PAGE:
It is easy to get lost in the long-running drama pitting the Department of Immigration against lawyer and political activist Miguna Miguna.
For nearly two years since police officers hauled him out of his house, held him incommunicado, charged and then deported him, Dr Miguna has used the courts to get back his travel documents, but in vain.
Miguna fled Kenya at the height of a crackdown on the proponents of political pluralism in 1988. He holds a Canadian passport. The 2010 Constitution provides for dual citizenship, which means Miguna does not have to renounce his Canadian passport.
Despite assurances from the Immigration department – following another court order – that Miguna was free to come back, things took a new twist on Tuesday after Air France barred him from boarding a Nairobi-bound flight, citing “a request from Kenyan authorities”.
The feud speaks of a deeper problem in government. It projects a simmering power play between the Executive and the Judiciary.
Miguna’s deportation – on orders from Interior Minister Fred Matiang’i – was contested successfully in court.
In fact, the Citizenship and Immigration Act, Section 31 (1) (2), which was quoted in Dr Matiang’i’s deportation memo, does not exist in the statutes.
Needless to say, the flagrant disregard of court orders is not good for the rule of law and good governance. All democratic societies – including Kenya – abide by certain rules that help create order and decency. When those laws are abused (especially) by those who ought to uphold them, there is a real risk of a total breakdown of law and order.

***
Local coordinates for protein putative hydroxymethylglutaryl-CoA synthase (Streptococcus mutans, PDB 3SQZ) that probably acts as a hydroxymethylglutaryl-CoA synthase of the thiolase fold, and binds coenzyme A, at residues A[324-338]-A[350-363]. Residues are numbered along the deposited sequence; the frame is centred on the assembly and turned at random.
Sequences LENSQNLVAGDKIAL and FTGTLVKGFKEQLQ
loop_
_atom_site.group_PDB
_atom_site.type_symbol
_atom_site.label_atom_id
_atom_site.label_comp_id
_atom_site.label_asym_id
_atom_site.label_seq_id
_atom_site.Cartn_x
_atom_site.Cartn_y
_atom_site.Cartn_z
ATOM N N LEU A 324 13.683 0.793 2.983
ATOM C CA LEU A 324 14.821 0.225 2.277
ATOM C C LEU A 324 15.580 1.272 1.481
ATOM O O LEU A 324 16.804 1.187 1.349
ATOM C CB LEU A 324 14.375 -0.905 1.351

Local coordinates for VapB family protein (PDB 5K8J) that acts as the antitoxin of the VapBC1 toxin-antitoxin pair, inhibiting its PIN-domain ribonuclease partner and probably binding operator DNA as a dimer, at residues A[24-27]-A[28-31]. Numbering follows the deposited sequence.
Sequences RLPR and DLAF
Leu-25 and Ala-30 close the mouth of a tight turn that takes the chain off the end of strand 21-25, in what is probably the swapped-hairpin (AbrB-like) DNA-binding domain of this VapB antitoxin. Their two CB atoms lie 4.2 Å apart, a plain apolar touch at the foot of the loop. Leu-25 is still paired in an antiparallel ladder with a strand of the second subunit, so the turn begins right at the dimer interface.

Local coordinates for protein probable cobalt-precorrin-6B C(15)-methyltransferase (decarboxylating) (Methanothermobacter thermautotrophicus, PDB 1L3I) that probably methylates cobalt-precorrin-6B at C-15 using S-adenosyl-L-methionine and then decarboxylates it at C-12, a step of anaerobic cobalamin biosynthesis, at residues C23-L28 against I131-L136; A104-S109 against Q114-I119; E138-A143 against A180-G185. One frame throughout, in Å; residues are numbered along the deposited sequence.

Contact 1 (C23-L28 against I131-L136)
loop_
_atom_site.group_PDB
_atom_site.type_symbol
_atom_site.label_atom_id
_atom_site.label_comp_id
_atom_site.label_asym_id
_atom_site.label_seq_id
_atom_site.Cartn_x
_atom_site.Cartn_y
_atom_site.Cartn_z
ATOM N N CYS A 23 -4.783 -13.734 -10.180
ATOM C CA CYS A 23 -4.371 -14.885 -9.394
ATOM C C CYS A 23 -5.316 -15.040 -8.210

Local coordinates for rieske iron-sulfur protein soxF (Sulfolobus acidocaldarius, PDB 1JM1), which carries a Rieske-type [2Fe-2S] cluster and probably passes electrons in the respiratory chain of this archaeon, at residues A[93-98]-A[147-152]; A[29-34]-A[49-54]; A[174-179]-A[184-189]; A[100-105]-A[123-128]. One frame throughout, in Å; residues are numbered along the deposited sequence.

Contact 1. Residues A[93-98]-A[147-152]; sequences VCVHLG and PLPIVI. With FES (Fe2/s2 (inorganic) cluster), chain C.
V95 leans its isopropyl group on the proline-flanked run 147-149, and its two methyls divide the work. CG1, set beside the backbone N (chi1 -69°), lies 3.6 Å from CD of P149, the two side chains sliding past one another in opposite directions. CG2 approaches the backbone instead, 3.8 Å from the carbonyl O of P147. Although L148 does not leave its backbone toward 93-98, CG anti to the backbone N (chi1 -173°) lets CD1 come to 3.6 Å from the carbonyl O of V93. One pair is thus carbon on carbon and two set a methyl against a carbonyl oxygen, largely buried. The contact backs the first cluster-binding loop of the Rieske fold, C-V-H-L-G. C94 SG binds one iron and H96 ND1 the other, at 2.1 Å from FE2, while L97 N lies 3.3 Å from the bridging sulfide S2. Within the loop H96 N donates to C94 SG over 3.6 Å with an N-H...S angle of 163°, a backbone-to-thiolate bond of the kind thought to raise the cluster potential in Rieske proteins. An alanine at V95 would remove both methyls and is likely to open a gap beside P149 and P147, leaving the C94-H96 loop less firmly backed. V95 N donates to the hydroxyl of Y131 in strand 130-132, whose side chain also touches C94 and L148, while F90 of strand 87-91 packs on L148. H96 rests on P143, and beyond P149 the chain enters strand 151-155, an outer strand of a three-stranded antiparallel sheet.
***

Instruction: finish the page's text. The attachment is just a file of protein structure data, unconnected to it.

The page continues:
By blatantly disregarding court orders and even lying about the actual state of things, the officers are setting the wrong precedence.
They are propagating impunity; that the powerful are above the law. It is also tempting to conclude that such wanton disregard of the law is meant to corrode and question the standing of Judiciary in the country.
Despite its faults, the Judiciary remains the refuge for justice and fairness for the weak and powerless. It has stood up against roguish politicians and power-drunk bureaucrats keen on bending the arc of history toward lawlessness, intolerance and injustice.
Since 2013, there have been no less than seven incidences where top government officials have disobeyed court orders.
In his Jamhuri Day speech last year, President Uhuru Kenyatta acknowledged that the respect for the rule of law binds us all, and that it is not optional. Kenyans expect no less from the officers in his administration.
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